# Sigma algebra generated by random variables

Im currently studying for an exam in probability theory and one example in the lecture notes stated the following: Let $$X_1,X_2,...$$ be i.i.d. random variables. Then $$\sigma(\{X_i:i\leq n\}) = \sigma(\{S_i:i\leq n\})$$, where $$S_n:= \sum_{i=1}^{n} X_i$$. I don't see why this statement is true, maybe its some measure theoretic standard argument, but I just don't see it. Any help is really appreciated, thank you in advance!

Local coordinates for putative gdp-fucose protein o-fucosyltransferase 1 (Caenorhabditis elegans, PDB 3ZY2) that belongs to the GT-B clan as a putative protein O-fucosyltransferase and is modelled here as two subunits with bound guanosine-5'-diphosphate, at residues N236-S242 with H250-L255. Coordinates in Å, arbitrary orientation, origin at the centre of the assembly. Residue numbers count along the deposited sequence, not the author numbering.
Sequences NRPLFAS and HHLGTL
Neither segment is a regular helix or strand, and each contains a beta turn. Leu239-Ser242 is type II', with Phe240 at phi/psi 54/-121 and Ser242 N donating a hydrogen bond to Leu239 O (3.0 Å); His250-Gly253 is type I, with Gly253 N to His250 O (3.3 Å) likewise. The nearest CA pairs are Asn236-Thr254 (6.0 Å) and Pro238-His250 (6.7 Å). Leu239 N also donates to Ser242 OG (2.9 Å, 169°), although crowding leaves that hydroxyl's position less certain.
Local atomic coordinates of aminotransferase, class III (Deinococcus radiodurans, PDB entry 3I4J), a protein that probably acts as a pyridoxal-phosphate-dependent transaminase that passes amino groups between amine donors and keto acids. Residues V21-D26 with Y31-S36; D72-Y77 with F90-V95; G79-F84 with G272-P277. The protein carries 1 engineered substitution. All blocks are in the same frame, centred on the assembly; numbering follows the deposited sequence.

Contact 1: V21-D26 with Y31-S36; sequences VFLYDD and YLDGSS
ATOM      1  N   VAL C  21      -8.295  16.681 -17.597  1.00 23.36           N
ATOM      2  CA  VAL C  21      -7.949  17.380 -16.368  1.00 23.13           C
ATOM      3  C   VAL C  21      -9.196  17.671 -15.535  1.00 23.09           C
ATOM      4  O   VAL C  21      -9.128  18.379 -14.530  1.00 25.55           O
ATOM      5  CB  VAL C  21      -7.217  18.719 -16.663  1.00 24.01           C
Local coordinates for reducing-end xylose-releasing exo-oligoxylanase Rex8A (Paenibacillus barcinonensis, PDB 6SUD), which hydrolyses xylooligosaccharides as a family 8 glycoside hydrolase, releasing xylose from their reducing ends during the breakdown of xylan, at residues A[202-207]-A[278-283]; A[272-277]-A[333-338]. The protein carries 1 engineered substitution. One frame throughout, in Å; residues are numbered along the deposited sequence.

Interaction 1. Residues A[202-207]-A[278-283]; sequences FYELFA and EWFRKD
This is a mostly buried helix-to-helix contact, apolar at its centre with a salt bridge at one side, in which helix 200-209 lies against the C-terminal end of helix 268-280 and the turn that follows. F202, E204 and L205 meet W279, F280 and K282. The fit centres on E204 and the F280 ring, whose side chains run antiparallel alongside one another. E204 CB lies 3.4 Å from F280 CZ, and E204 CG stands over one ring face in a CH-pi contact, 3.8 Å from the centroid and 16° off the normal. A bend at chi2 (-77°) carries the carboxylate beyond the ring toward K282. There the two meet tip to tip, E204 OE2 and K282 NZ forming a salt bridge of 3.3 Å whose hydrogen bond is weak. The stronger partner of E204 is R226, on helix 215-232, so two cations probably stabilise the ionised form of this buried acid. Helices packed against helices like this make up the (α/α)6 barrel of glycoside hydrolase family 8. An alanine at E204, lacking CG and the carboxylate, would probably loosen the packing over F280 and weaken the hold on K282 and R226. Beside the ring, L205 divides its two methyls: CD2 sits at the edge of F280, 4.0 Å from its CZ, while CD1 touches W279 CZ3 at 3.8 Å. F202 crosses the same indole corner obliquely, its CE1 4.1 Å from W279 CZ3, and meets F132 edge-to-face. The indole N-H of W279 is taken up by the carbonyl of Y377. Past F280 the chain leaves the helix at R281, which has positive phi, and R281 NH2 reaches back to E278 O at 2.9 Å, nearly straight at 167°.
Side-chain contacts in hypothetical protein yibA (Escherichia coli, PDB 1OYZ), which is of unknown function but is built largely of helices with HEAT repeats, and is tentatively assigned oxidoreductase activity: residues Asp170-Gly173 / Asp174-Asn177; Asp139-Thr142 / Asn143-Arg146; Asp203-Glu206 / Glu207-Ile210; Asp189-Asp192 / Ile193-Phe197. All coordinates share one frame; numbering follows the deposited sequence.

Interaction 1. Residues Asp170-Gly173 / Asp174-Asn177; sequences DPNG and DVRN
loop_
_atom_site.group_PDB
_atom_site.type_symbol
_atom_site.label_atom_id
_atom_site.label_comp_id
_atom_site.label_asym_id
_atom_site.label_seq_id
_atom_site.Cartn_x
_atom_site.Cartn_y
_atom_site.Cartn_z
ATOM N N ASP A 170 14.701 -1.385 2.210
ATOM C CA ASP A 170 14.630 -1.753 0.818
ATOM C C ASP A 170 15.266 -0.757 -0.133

Write $$S_i=f_i(X_1,\ldots,X_n)$$ where $$f_i:(x_1\ldots,x_n)\mapsto \sum_{k=1}^i x_k$$ and note that $$S_i^{-1}(A) = (X_1,\ldots,X_n)^{-1}(f_i^{-1}(A))$$, so that $$\sigma(\{S_i:i\leq n\}) \subset \sigma(\{X_i:i\leq n\})$$.
For the other inclusion, note that $$X_1=S_1$$ and for $$i\geq 2$$, $$X_i=g_i(S_1,\ldots,S_n)$$ where $$g_i:(s_1,\ldots,s_n)\mapsto s_i-s_{i-1}$$.